Sometimes I feel I want to move to a farm and raise goats where the word Internet doesn’t exist.

Stay safe
FL Mary

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@imallers . Fl. Mary when you find a farm count me in . I,d love to forget about the world and go to that farm with you. Linda ,

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@lioness

@imallers . Fl. Mary when you find a farm count me in . I,d love to forget about the world and go to that farm with you. Linda ,

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@lioness
And I wouldnt have to struggle every day to understand people with my hearing loss….just me and my assistant goat herders…bleat bleat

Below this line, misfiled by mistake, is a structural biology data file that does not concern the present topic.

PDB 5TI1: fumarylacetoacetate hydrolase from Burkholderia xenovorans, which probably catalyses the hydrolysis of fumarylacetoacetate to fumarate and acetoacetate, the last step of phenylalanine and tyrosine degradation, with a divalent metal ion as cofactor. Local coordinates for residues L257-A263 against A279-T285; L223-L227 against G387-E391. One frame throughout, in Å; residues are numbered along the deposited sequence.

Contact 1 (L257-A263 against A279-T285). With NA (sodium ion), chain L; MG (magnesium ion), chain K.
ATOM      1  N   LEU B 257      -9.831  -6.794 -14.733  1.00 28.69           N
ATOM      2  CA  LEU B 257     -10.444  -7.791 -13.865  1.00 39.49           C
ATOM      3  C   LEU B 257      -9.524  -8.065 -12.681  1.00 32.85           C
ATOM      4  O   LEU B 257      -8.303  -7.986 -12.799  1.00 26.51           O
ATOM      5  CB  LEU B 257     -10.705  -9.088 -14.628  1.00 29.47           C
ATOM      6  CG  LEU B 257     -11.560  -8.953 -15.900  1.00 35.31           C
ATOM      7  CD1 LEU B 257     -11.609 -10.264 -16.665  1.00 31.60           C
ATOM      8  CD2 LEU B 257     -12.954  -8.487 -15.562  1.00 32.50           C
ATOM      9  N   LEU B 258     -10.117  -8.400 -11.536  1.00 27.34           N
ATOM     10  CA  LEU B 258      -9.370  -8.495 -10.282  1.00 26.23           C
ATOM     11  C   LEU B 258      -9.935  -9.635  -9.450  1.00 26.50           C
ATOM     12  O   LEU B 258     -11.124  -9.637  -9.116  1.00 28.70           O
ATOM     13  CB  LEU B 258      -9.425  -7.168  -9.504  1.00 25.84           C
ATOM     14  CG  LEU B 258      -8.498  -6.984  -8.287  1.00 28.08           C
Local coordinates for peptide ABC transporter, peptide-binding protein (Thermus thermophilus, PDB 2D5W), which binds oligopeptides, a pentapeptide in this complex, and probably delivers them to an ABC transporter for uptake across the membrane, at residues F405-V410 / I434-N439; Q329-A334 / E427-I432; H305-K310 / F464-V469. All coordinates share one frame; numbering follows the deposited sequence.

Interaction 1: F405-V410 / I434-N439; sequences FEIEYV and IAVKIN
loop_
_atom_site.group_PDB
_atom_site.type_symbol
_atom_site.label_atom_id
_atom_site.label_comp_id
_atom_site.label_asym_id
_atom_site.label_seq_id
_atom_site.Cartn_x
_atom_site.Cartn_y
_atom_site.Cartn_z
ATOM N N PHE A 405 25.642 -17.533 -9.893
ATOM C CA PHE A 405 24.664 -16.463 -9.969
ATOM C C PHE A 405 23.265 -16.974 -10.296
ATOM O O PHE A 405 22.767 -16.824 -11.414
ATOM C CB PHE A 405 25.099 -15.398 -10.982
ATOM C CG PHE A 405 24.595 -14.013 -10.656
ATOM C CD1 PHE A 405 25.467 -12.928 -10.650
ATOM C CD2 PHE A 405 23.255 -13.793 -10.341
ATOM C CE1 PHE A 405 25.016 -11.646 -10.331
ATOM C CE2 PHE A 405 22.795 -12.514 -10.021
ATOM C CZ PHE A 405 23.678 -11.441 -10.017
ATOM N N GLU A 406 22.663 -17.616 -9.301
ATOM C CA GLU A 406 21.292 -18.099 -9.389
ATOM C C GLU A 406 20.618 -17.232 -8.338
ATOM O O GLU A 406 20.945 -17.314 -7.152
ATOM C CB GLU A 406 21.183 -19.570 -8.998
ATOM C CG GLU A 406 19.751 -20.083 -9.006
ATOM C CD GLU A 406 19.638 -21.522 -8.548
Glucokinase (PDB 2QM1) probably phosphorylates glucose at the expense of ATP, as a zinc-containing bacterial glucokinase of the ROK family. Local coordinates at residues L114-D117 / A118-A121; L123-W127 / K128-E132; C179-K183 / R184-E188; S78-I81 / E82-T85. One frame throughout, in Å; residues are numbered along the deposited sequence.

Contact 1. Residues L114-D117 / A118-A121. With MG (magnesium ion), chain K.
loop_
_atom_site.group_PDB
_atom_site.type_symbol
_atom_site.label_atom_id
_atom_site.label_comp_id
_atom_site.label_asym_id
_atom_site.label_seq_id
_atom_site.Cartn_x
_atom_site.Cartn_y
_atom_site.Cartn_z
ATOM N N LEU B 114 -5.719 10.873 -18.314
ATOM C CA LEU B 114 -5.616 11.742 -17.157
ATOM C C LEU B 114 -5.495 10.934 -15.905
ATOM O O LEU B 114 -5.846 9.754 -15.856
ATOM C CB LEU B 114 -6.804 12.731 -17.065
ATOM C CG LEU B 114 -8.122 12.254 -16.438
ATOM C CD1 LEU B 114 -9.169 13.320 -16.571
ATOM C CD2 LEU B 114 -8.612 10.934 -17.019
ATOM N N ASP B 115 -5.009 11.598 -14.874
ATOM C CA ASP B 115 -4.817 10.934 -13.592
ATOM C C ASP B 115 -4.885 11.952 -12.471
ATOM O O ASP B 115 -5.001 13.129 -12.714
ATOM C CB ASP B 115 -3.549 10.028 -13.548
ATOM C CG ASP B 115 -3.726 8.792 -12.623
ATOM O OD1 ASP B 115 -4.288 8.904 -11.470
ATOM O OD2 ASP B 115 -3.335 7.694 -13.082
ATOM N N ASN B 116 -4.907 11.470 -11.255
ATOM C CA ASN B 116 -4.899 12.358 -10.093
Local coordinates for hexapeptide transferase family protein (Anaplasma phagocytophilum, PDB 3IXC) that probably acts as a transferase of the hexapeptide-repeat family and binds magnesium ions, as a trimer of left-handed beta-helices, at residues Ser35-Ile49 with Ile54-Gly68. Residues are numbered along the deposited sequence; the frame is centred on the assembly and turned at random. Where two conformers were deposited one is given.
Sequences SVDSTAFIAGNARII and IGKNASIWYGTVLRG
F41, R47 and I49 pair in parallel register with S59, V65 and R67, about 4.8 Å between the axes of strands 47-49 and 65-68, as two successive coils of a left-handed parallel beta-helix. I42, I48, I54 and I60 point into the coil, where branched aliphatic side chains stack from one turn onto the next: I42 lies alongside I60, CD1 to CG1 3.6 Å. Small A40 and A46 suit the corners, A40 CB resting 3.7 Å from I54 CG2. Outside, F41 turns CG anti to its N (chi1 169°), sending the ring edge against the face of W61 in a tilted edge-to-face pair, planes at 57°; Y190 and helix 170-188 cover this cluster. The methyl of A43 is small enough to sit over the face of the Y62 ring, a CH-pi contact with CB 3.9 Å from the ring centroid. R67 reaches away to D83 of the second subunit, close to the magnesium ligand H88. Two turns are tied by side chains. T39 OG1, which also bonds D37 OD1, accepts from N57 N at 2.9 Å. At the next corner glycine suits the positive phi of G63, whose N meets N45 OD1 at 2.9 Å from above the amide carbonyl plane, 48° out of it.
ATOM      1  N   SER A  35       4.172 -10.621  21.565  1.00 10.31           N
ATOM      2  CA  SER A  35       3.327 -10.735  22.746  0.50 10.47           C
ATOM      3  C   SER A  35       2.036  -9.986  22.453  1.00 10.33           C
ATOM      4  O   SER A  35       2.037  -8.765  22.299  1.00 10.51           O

FL Mary.

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@imallears

@lioness
And I wouldnt have to struggle every day to understand people with my hearing loss….just me and my assistant goat herders…bleat bleat
FL Mary.

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@imallers We would have to take our stack of wine with us do goats like wine?